Verizon to deploy cloud stacks in several foreign lands
Global telecom provider Verizon apparently has enough traction on its Computing as a Service (CaaS) cloud infrastructure service that it is rolling out clouds around the world. London, Canberra, and San Jose, Calif. are all getting deployments of Verizon's HP/3Par/VMware-powered cloud stack. Also announced are plans for additional, presumably more specifically tailored, clouds for government customers in Miami and Virginia.
The new clouds are (probably a small) part of Verizon's planned $17 billion infrastructure spend in 2010, and adoption doesn't seem to be red hot, especially since CaaS is expensive when compared to Amazon Web Services (AWS) or Rackspace.
HP's Open Cirrus still plugging away, adds new sites
Open Cirrus, HP's globally distributed cloud computing research project, has gained some new participants. The China Mobile Research Institute (CMRI), the Spanish Supercomputing Center of Galicia (CESGA), China Telecom's Guangzhou Research Institute (GSTA) and Georgia Tech University's Center for Experimental Research in Computer Systems (CERCS) have all contributed computing power for experiments in widespread cloud computing.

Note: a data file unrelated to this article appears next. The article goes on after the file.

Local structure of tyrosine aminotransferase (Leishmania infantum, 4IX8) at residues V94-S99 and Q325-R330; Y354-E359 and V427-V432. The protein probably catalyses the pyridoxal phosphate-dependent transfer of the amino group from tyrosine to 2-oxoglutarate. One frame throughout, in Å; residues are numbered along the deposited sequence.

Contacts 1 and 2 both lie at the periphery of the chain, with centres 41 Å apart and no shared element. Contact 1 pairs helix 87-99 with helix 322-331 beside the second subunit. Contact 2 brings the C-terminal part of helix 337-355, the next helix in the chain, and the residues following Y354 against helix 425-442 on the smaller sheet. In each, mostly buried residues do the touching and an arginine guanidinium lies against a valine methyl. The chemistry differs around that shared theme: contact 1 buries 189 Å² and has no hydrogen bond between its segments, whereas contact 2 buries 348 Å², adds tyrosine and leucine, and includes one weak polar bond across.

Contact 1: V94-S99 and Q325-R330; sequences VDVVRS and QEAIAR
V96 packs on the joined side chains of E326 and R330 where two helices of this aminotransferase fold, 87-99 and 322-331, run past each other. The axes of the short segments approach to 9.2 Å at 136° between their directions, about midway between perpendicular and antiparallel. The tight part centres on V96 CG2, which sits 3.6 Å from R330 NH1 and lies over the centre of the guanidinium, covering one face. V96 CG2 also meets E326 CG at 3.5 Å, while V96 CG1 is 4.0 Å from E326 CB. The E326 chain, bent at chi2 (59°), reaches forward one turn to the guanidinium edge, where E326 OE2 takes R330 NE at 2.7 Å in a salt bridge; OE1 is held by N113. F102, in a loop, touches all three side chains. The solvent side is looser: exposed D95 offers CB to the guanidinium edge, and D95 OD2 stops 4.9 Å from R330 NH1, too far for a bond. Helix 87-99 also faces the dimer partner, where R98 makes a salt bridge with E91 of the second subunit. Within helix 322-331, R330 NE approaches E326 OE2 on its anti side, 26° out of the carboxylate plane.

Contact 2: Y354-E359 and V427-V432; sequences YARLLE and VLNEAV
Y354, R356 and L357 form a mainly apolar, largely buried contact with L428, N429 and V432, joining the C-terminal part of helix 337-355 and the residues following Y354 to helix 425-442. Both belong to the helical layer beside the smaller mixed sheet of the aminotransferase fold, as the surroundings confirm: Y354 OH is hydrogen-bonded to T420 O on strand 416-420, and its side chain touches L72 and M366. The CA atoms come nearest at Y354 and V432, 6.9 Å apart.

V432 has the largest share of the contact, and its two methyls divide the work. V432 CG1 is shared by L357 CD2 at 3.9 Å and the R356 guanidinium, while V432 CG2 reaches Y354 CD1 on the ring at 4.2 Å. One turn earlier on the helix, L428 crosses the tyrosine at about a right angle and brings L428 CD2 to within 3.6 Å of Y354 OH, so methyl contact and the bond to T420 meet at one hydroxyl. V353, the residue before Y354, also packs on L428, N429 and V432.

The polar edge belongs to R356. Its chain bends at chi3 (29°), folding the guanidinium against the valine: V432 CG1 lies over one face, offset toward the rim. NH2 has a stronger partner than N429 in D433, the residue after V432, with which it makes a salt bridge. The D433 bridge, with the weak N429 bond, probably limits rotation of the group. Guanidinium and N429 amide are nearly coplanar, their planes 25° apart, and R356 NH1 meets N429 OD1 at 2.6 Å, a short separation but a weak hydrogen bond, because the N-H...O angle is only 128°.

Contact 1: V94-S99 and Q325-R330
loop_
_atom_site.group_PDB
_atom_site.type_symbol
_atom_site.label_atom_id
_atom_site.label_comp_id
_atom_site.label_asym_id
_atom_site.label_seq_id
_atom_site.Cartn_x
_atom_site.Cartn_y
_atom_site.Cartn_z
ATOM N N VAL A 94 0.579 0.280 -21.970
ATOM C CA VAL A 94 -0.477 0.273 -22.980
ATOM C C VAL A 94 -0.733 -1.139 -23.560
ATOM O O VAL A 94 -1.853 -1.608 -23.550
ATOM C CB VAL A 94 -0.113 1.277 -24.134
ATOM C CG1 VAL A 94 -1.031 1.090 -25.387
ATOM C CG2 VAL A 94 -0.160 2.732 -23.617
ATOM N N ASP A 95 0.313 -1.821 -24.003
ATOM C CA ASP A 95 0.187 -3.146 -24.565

The Open Cirrus project is HP's attempt to unify disparate, heterogeneous centers of computing power, typically between 1-5,000 nodes, and figure out the best way to make them appear to be seamless, a tricky task when the speed of light is only 299,792,458 meters per second. It may be the only work of its type that can stand next to IBM's efforts at universities and business centers to explore worldwide cloud computing in an innovative way.
SUSE Appliance Toolkit going hypervisor agnostic
Novell, which has recently been pushing cloud announcements with renewed vigor, says SUSE Appliance Toolkit and SUSE Studio 1.1 now support AWS, KVM and OVF virtual machine formats. SUSE Studio is an operating system image/virtual appliance builder that lets users pick and choose packages to put on SUSE Linux images, streamlining the process of building preconfigured images.
This will surely whet the appetites of Linux dorks everywhere, since customizing your image goes from exciting to dreary after the second time you do it. To make this catch on, all Novell has to do is make it easy to download and get started…oops, you need to submit an email request to schedule a phone call to speak with a salesperson. Oh well.